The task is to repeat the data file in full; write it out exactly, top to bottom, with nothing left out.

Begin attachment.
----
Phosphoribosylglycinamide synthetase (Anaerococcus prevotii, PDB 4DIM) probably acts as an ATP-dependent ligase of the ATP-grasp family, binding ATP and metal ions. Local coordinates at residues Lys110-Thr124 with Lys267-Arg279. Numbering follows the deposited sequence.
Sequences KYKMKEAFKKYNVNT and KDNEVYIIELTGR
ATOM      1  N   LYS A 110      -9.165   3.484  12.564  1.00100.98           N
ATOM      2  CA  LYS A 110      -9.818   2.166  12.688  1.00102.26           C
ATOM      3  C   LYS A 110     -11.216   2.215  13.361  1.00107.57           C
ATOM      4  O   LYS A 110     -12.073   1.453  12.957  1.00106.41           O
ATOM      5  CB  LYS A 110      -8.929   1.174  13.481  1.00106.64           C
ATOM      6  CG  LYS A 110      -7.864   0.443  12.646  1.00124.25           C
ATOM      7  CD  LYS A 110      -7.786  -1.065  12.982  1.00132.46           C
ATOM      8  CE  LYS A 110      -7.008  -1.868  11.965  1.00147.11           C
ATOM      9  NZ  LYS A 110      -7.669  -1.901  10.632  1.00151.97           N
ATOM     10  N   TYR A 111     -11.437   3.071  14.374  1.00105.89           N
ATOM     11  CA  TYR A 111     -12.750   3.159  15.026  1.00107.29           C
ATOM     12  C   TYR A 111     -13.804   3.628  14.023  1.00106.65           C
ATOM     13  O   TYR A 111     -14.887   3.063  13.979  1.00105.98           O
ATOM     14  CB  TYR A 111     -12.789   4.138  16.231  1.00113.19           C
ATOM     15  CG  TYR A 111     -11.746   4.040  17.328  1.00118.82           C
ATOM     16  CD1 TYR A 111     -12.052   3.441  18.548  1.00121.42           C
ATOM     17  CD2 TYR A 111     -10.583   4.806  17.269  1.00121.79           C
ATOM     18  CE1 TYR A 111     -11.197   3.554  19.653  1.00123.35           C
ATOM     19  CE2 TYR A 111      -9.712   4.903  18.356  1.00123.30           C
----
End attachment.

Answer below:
Phosphoribosylglycinamide synthetase (Anaerococcus prevotii, PDB 4DIM) probably acts as an ATP-dependent ligase of the ATP-grasp family, binding ATP and metal ions. Local coordinates at residues Lys110-Thr124 with Lys267-Arg279. Numbering follows the deposited sequence.
Sequences KYKMKEAFKKYNVNT and KDNEVYIIELTGR
ATOM      1  N   LYS A 110      -9.165   3.484  12.564  1.00100.98           N
ATOM      2  CA  LYS A 110      -9.818   2.166  12.688  1.00102.26           C
ATOM      3  C   LYS A 110     -11.216   2.215  13.361  1.00107.57           C
ATOM      4  O   LYS A 110     -12.073   1.453  12.957  1.00106.41           O
ATOM      5  CB  LYS A 110      -8.929   1.174  13.481  1.00106.64           C
ATOM      6  CG  LYS A 110      -7.864   0.443  12.646  1.00124.25           C
ATOM      7  CD  LYS A 110      -7.786  -1.065  12.982  1.00132.46           C
ATOM      8  CE  LYS A 110      -7.008  -1.868  11.965  1.00147.11           C
ATOM      9  NZ  LYS A 110      -7.669  -1.901  10.632  1.00151.97           N
ATOM     10  N   TYR A 111     -11.437   3.071  14.374  1.00105.89           N
ATOM     11  CA  TYR A 111     -12.750   3.159  15.026  1.00107.29           C
ATOM     12  C   TYR A 111     -13.804   3.628  14.023  1.00106.65           C
ATOM     13  O   TYR A 111     -14.887   3.063  13.979  1.00105.98           O
ATOM     14  CB  TYR A 111     -12.789   4.138  16.231  1.00113.19           C
ATOM     15  CG  TYR A 111     -11.746   4.040  17.328  1.00118.82           C
ATOM     16  CD1 TYR A 111     -12.052   3.441  18.548  1.00121.42           C
ATOM     17  CD2 TYR A 111     -10.583   4.806  17.269  1.00121.79           C
ATOM     18  CE1 TYR A 111     -11.197   3.554  19.653  1.00123.35           C
ATOM     19  CE2 TYR A 111      -9.712   4.903  18.356  1.00123.30           C